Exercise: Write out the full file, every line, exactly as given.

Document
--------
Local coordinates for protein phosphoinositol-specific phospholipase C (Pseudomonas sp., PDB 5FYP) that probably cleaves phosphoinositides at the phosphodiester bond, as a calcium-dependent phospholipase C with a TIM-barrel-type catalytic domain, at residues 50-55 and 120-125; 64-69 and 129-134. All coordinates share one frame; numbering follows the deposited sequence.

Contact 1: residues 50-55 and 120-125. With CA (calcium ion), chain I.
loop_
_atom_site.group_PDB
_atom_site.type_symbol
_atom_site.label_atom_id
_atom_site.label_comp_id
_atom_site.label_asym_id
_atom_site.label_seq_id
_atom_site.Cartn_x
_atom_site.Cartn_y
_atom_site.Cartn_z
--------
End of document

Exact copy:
Local coordinates for protein phosphoinositol-specific phospholipase C (Pseudomonas sp., PDB 5FYP) that probably cleaves phosphoinositides at the phosphodiester bond, as a calcium-dependent phospholipase C with a TIM-barrel-type catalytic domain, at residues 50-55 and 120-125; 64-69 and 129-134. All coordinates share one frame; numbering follows the deposited sequence.

Contact 1: residues 50-55 and 120-125. With CA (calcium ion), chain I.
loop_
_atom_site.group_PDB
_atom_site.type_symbol
_atom_site.label_atom_id
_atom_site.label_comp_id
_atom_site.label_asym_id
_atom_site.label_seq_id
_atom_site.Cartn_x
_atom_site.Cartn_y
_atom_site.Cartn_z